So I’m all about new experiences. I believe the best part of life is constantly trying new things, going to new places, meeting new people. All that good stuff.
Also, I’m a poor grad student these days, and will jump at any chance to make a few bucks.
So combining those two elements, I found myself rising at the ungodly hour of 4:10 a.m. Monday, for a 16-hour day as an election poll worker. (Technically I was an Election Chair, but don’t let that fancy title fool you: I had no idea what I was doing).
Nassau County, N.Y. was holding a one-day special election to ask voters if they wanted to support a bond that would build a brand-new Nassau Coliseum, where the New York Islanders play. (My quick take on that: The old Coliseum is a piece of junk. The Isles desperately need a new place to play. I was hoping the measure would pass. But I wasn’t surprised it failed.)
After a three-hour training session I had to go to on Sunday, I arrived Monday at a fire department headquarters in East Meadow filled with instruction manuals, an enormous suitcase with all my election junk in it (seriously, this thing would’ve given James Bond a hernia), and greeted by my four co-workers for the day: Palma, a kindly lady who I think voted for Teddy Roosevelt once; her sprightly friend Carmela, who also had worked at this polling place for 30 years; Alan, a retired teacher and fellow Member of the Tribe, and Natasha, a 24-year-old soon-to-be lawyer who just took the bar and, like me, was brand new to this election racket.
For 15 hours, except for each of us taking a 1-hour break for lunch and for dinner, the five of us sat at a long wooden table as a very low turnout of voters approached (we had about 200 people all day come to vote).
A couple of highlights/lowlights I wanted to share:
— This amazed me: We were three Democrats and two Republicans, all politically active, sitting and talking for a whole day. And the amount of time we spent talking politics? Maybe five minutes, total. I guess we didn’t want to argue, but really, we just enjoyed each other’s company. I feel like after 15 hours I could tell each person’s life story pretty well. We never ran out of things to talk about.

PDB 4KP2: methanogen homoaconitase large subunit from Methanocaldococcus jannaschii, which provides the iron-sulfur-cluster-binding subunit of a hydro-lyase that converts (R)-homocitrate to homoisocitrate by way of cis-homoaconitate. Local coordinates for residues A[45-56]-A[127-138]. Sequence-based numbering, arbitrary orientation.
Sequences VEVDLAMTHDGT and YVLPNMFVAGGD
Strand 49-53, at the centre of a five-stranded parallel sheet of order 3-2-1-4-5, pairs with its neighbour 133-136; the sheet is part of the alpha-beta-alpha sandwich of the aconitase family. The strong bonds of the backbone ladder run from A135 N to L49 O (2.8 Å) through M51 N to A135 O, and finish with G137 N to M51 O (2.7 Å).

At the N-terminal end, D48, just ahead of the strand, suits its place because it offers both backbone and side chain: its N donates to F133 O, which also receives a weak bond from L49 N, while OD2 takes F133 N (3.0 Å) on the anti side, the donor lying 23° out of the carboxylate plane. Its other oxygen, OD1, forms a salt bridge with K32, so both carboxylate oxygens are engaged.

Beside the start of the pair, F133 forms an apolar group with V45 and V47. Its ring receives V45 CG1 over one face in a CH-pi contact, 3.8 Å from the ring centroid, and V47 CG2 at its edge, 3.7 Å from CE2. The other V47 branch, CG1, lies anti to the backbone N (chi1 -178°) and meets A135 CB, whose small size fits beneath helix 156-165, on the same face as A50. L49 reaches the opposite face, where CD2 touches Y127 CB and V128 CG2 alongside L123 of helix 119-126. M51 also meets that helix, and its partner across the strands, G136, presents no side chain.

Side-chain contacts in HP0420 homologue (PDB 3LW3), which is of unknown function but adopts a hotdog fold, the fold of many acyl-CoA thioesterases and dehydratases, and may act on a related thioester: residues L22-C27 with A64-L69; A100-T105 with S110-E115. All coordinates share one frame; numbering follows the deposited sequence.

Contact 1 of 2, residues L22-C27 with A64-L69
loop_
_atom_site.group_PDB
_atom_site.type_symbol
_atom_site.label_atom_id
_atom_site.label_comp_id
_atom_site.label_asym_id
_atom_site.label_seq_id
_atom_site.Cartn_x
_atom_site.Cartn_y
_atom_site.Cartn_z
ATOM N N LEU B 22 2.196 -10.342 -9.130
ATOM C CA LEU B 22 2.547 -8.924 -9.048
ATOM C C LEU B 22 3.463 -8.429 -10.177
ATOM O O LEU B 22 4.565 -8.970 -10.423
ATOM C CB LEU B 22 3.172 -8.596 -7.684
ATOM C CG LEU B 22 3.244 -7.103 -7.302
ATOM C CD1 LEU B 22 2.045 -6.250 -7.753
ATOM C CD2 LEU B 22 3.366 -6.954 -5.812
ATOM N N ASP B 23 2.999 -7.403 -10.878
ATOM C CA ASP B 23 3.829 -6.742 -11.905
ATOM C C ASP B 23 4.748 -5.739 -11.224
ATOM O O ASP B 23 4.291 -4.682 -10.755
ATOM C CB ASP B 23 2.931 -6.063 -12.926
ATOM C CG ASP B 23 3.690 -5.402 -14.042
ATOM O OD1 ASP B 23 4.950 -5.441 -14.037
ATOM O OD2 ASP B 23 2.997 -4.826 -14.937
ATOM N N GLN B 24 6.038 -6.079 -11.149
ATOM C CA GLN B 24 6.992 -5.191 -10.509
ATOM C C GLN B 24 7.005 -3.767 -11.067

— Our voting process couldn’t have been simpler. And yet a few people were legitimately confused during the day.
— Carmela, Alan and Parma, the “regulars” here, struck me as being like a little family. They see each other only once or twice a year, but instantly fell into a familiar rhythm. Truly, I really liked these people.
— One of our highlights? When a man accidentally circled both “yes” and “no” on his ballot.
“We’ve got a spoiled ballot!” Alan yelled (that’s what they’re called). Hey, it was exciting, and broke up the monotony.
When the night was over and we’d packed everything up, it was my job to drive the results over to the local police station (after reading the vote totals aloud to the four of us. Seriously, I was legally required to read them out loud).
I dropped my suitcase off, drove home, and collapsed on the couch, totally wiped out.
Ensuring democracy can be exhausting sometimes.
**Probably my all-time favorite name in baseball was Stubby Clapp, who looks exactly like what someone named “Stubby Clapp” would look like. I just thought it was possibly the worst name a person could have. To get the nickname “Stubby” isn’t great, anyway, but pair it with Clapp and you’ve got a moniker that’s impossible to live down.
Anyway, my man Stubby is a minor league manager with the Tri-City Valley Cats in Troy, N.Y., these days, and he went a little nuts when the umpire didn’t agree that one of his players was hit by a pitch.
The most awesome part of this story? After this tirade, the batter actually was hit by the next pitch!